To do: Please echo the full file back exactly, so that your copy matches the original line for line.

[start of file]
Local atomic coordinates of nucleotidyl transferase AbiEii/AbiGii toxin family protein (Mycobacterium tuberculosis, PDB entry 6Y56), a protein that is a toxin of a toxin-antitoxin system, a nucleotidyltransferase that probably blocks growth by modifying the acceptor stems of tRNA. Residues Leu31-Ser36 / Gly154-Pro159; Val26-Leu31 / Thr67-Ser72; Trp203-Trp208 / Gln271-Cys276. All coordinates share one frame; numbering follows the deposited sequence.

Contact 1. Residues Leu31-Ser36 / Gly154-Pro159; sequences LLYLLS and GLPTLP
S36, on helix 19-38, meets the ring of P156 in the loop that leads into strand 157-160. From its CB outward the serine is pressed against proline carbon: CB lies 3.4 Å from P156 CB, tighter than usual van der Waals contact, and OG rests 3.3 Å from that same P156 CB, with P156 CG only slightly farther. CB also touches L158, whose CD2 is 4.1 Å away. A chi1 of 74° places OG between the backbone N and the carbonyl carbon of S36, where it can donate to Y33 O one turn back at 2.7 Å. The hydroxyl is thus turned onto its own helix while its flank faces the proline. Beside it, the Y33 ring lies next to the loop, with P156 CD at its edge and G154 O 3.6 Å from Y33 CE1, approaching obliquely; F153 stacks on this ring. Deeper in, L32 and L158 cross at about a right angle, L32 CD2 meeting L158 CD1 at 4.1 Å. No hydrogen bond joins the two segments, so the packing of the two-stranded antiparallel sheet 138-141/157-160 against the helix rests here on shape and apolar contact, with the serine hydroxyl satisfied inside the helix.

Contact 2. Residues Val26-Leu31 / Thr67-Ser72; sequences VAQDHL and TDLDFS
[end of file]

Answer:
Local atomic coordinates of nucleotidyl transferase AbiEii/AbiGii toxin family protein (Mycobacterium tuberculosis, PDB entry 6Y56), a protein that is a toxin of a toxin-antitoxin system, a nucleotidyltransferase that probably blocks growth by modifying the acceptor stems of tRNA. Residues Leu31-Ser36 / Gly154-Pro159; Val26-Leu31 / Thr67-Ser72; Trp203-Trp208 / Gln271-Cys276. All coordinates share one frame; numbering follows the deposited sequence.

Contact 1. Residues Leu31-Ser36 / Gly154-Pro159; sequences LLYLLS and GLPTLP
S36, on helix 19-38, meets the ring of P156 in the loop that leads into strand 157-160. From its CB outward the serine is pressed against proline carbon: CB lies 3.4 Å from P156 CB, tighter than usual van der Waals contact, and OG rests 3.3 Å from that same P156 CB, with P156 CG only slightly farther. CB also touches L158, whose CD2 is 4.1 Å away. A chi1 of 74° places OG between the backbone N and the carbonyl carbon of S36, where it can donate to Y33 O one turn back at 2.7 Å. The hydroxyl is thus turned onto its own helix while its flank faces the proline. Beside it, the Y33 ring lies next to the loop, with P156 CD at its edge and G154 O 3.6 Å from Y33 CE1, approaching obliquely; F153 stacks on this ring. Deeper in, L32 and L158 cross at about a right angle, L32 CD2 meeting L158 CD1 at 4.1 Å. No hydrogen bond joins the two segments, so the packing of the two-stranded antiparallel sheet 138-141/157-160 against the helix rests here on shape and apolar contact, with the serine hydroxyl satisfied inside the helix.

Contact 2. Residues Val26-Leu31 / Thr67-Ser72; sequences VAQDHL and TDLDFS